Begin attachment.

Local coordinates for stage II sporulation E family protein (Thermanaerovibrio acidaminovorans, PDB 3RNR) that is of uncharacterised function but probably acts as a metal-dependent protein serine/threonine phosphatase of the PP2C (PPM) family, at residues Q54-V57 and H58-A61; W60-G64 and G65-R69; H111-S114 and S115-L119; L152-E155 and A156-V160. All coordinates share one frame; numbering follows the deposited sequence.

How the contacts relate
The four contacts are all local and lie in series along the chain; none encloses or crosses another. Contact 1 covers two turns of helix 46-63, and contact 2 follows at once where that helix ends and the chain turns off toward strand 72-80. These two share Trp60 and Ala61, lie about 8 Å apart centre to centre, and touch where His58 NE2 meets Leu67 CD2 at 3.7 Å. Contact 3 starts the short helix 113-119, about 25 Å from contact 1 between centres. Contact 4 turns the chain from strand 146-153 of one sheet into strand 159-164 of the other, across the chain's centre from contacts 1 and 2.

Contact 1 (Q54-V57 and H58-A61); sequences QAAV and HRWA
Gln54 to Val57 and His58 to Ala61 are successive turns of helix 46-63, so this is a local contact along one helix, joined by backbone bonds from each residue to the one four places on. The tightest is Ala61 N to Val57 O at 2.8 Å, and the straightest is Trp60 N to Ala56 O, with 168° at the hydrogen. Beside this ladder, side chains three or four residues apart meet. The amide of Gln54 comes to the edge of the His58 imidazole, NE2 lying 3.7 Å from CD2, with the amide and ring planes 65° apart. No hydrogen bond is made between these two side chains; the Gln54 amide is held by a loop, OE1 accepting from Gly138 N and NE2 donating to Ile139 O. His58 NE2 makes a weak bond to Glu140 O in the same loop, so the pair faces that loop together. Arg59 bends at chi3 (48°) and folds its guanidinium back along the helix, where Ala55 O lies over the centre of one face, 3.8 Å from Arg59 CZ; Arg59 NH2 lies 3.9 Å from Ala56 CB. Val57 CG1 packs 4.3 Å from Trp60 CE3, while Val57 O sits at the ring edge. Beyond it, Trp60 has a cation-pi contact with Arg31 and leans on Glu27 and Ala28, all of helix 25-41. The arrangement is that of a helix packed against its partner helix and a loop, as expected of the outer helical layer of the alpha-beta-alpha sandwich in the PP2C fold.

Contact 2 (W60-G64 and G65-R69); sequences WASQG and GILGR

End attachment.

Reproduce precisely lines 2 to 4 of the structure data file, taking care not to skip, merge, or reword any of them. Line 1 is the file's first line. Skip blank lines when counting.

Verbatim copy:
How the contacts relate
The four contacts are all local and lie in series along the chain; none encloses or crosses another. Contact 1 covers two turns of helix 46-63, and contact 2 follows at once where that helix ends and the chain turns off toward strand 72-80. These two share Trp60 and Ala61, lie about 8 Å apart centre to centre, and touch where His58 NE2 meets Leu67 CD2 at 3.7 Å. Contact 3 starts the short helix 113-119, about 25 Å from contact 1 between centres. Contact 4 turns the chain from strand 146-153 of one sheet into strand 159-164 of the other, across the chain's centre from contacts 1 and 2.

Contact 1 (Q54-V57 and H58-A61); sequences QAAV and HRWA